I can think of only one, original comic scene: Goldberg trying to decipher the lyrics of the Rolling Stones (“Jumpin’ Jack Flash” is a clue, you see). They’re impossible—“Mick! Speak English!” she yells—but there are some interesting interpretations. “Born in a crossfire hurricane” becomes “Bored by a column by Herb Caen.”
Elsewhere, however, Marshall does show directorial spark, especially in some of the opening scenes of the bank where Goldberg works, and in her interplay with her fellow workers (some of whom are played by Carol Kane, Stephen Collins, and Jon Lovitz). This is funny, natural stuff. Had the film focused on these people rather than the mechanics of plot, Jumpin’ Jack Flash might have turned toward a truer kind of comedy, which seems to be Goldberg’s forte anyway.
Instead it’s mostly a drag. It’s certainly a disappointment for someone of Goldberg’s promise. She deserves a project now that’s going to really free her up. When that happens, jump back.
First published in The Herald, October 10, 1986
I recall one thing from this film: Carol Kane delivering the words “Well, shit,” in such a way that you are sure no one has ever said them before. Anyway, this was Marshall’s first feature film as director, after Howard Zieff was fired; the screenwriters included Nancy Meyers and Charles Shyer (pseudonymously) and, allegedly, at some stage of development, Richard Price. The cast includes Jeroen Krabbe, Annie Potts, Jonathan Pryce, Tracey Ullman, Michael McKean, and Phil Hartman.
The question is: How did they make a movie out of The Joy of Sex? They didn’t. They made yet another teen exploitation comedy, all about the usual problem of losing one’s virginity. This one takes place at Richard Nixon High School and involves a girl (Michelle Meyrink) and a guy (Cameron Dye) who set out to accomplish this goal.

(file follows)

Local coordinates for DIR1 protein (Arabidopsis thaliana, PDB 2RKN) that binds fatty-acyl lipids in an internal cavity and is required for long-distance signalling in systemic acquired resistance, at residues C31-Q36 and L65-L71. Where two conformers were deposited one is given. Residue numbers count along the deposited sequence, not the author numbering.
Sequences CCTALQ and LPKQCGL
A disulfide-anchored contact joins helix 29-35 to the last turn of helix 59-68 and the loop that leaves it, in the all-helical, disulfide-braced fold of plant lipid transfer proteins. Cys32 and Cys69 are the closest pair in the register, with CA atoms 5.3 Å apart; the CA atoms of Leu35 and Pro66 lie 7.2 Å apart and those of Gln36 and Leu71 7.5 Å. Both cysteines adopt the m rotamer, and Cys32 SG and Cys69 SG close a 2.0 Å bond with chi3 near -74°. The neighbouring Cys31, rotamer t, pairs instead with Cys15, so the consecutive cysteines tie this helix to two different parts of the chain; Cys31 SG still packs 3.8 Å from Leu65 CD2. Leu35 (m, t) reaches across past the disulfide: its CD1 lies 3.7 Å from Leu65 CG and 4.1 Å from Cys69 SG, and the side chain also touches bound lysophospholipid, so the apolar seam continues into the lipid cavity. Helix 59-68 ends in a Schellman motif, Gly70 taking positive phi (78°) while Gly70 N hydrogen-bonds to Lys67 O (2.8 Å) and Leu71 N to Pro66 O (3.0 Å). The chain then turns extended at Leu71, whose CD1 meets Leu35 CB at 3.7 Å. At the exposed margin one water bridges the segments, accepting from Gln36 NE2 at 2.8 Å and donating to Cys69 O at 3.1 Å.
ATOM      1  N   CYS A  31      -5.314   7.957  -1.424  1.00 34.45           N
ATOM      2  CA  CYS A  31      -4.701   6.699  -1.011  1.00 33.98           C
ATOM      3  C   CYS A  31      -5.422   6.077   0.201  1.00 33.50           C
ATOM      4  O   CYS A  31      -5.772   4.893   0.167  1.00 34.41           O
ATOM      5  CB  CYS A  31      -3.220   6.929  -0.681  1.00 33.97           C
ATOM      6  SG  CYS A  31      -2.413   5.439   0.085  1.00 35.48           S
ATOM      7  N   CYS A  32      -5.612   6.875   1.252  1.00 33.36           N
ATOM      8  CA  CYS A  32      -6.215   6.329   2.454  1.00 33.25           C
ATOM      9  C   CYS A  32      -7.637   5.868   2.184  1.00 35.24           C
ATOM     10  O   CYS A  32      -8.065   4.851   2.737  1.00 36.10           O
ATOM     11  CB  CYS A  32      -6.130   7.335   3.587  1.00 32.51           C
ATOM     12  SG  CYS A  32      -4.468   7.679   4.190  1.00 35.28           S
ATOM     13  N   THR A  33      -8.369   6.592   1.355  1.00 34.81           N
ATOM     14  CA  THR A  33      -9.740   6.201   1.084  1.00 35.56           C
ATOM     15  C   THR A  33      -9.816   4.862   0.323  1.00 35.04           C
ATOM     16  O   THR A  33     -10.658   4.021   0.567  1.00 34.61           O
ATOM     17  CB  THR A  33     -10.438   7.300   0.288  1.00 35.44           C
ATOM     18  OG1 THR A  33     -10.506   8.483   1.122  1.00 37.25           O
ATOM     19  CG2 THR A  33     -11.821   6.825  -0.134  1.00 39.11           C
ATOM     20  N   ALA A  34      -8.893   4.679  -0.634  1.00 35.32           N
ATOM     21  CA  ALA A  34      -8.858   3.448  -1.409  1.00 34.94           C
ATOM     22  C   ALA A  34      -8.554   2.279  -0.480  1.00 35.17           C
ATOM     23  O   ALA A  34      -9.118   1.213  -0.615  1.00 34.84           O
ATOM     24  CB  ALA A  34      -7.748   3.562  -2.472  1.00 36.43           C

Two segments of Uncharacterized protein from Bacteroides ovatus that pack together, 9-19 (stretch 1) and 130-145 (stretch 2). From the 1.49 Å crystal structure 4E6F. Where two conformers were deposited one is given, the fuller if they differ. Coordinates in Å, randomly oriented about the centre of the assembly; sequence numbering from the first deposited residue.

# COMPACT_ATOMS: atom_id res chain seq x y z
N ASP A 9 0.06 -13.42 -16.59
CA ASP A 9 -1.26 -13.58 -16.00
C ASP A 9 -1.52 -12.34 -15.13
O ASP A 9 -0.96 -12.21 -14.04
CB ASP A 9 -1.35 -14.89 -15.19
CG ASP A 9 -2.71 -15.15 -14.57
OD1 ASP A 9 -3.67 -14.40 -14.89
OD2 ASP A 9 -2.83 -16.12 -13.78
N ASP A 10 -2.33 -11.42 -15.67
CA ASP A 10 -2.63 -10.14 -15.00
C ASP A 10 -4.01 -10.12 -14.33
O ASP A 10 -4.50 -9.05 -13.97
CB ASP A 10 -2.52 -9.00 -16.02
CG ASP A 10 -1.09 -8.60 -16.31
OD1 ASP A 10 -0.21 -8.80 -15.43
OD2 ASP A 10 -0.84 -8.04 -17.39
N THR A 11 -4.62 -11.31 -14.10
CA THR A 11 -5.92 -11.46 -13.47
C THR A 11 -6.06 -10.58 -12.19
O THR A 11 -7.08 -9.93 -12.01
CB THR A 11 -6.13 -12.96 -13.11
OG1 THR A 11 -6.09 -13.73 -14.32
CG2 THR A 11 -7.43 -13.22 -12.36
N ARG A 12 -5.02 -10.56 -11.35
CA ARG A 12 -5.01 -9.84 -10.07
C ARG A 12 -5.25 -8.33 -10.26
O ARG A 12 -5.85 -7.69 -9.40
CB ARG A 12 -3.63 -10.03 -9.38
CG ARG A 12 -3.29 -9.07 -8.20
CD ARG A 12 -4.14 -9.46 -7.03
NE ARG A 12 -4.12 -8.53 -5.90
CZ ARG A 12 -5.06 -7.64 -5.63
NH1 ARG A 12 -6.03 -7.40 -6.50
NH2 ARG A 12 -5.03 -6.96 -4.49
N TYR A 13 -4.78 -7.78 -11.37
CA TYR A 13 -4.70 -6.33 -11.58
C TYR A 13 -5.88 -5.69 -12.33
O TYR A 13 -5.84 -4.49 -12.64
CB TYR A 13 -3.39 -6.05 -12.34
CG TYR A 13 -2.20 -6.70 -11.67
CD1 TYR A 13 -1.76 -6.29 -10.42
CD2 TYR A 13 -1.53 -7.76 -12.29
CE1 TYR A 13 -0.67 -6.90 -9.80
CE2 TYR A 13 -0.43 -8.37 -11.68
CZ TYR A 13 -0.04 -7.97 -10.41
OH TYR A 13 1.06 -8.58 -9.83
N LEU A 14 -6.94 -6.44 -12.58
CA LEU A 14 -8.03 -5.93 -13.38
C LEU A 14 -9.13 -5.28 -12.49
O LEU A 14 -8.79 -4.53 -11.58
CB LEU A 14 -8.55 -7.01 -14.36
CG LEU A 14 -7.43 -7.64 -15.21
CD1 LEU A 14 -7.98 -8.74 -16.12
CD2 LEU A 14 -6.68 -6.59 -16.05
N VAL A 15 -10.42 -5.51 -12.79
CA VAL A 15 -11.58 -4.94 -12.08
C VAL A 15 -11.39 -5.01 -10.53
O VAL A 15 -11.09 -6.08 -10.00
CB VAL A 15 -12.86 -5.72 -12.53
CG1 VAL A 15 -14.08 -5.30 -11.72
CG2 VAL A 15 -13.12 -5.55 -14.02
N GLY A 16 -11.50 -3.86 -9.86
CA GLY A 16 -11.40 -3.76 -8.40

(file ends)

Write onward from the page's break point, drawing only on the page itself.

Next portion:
The birth of this film was difficult. For years people worked on screenplays that might fit the exploitable title, but nothing worked.
When the current film finally came together, it was known as National Lampoon’s Joy of Sex until a couple of months ago, when the Lampoon requested that its name be taken off the project.
That’s just as well. This Joy of Sex doesn’t really have the proper quotient of gross-outs to merit the Lampoon moniker. It has a lot of stupid, tasteless jokes, but it also has a few genuinely funny ideas – and a buoyant spirit, too.
It was directed by Martha Coolidge, the director of Valley Girl, the charming sleeper of 1983. Coolidge is an intelligent person, and that makes her, in a way, the wrong choice to film this kind of movie; she doesn’t quite deliver the down-and dirty goods. (It’s almost nudity-free, for example – practically a sin in this genre.)
But she is responsible for the tone of some of the sly, deadpan humor. The situations are stock – like the monkey business in the sex-education class – but Coolidge injects some life in the proceedings by casting Joanne Baron as the repressed teacher who looks starched and proper while hissing lasciviously about the sex life of “The fascinating flatworm!”